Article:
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* Employees may have a right of indemnity from employers if they have been directed to undertake unlawful acts that they did not know were unlawful
* Employers may have a right of indemnity from employees where the employees have breached the implied contractual term requiring them to take proper care in the performance of their duties
* Employees with significant assets or in senior positions may wish to have these issues specifically addressed in the employment contract
Two questions seldom addressed in employment contracts are:
1 what rights does an employee have to an indemnity from an employer in relation to conduct in the course of the employment relationship and
2 what rights does an employer have to an indemnity from an employee if the employer suffers a loss as a result of conduct by the employee in the course of the employment relationship?
This article provides an overview of some of the issues in this complex area. However, it should be noted that the law varies from state to state and legislation changes the position in some circumstances where these principles may otherwise apply.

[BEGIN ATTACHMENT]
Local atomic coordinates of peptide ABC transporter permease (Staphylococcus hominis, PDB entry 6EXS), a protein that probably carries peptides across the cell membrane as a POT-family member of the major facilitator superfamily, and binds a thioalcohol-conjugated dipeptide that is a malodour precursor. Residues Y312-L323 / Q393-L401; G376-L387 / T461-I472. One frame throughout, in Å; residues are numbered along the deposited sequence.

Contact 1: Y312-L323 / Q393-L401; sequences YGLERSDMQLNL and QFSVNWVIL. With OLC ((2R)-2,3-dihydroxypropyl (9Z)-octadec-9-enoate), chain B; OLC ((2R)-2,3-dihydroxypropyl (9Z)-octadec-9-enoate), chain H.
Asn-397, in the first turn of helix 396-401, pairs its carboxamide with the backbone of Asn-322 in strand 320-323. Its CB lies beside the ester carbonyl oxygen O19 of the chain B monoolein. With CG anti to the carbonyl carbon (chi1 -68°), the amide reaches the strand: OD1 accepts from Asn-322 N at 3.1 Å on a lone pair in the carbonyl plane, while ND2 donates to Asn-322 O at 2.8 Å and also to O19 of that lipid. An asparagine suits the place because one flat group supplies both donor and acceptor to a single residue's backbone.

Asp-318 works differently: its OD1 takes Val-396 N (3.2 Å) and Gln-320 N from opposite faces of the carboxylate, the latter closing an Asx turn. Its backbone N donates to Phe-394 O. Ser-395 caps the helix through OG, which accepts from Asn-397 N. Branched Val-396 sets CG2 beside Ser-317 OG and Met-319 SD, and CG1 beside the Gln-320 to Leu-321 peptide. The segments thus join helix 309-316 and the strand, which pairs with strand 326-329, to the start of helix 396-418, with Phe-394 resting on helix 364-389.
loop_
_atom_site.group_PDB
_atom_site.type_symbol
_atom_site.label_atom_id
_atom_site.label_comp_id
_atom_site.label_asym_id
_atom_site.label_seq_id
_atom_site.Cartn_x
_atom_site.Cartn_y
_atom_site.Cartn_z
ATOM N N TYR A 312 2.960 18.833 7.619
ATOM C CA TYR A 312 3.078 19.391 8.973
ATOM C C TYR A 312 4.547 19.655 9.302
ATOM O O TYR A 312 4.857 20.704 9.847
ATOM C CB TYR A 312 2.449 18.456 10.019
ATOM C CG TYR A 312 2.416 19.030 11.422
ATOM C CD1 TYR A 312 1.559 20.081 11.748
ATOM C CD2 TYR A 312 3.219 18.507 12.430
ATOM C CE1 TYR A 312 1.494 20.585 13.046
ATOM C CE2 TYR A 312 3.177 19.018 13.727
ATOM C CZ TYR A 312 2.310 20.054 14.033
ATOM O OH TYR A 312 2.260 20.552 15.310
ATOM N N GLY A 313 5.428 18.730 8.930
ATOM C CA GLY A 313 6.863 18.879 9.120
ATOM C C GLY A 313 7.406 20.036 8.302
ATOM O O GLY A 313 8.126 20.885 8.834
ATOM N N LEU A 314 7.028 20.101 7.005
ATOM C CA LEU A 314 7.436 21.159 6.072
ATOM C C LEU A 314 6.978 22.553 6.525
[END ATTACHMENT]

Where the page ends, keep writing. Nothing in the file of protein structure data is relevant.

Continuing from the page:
Employees' right to an indemnity
Employment contracts often make specific provisions for an employee to be reimbursed for expenses legitimately incurred in the course of their employment. However, it has been held that this obligation arises on the basis of an implied term in the contract of employment (see Pupazzoni v Fremantle Fisherman's Co-operative Society Ltd ((1981) 23 AILR 168). In some circumstances the obligation may extend to legal costs and even fines and penalties incurred by the employee in the course of the employment.
It is an implied term of the contract of employment that an employer will not compel or direct an employee to carry out a direction that would require the employee to do anything 'unlawful', in …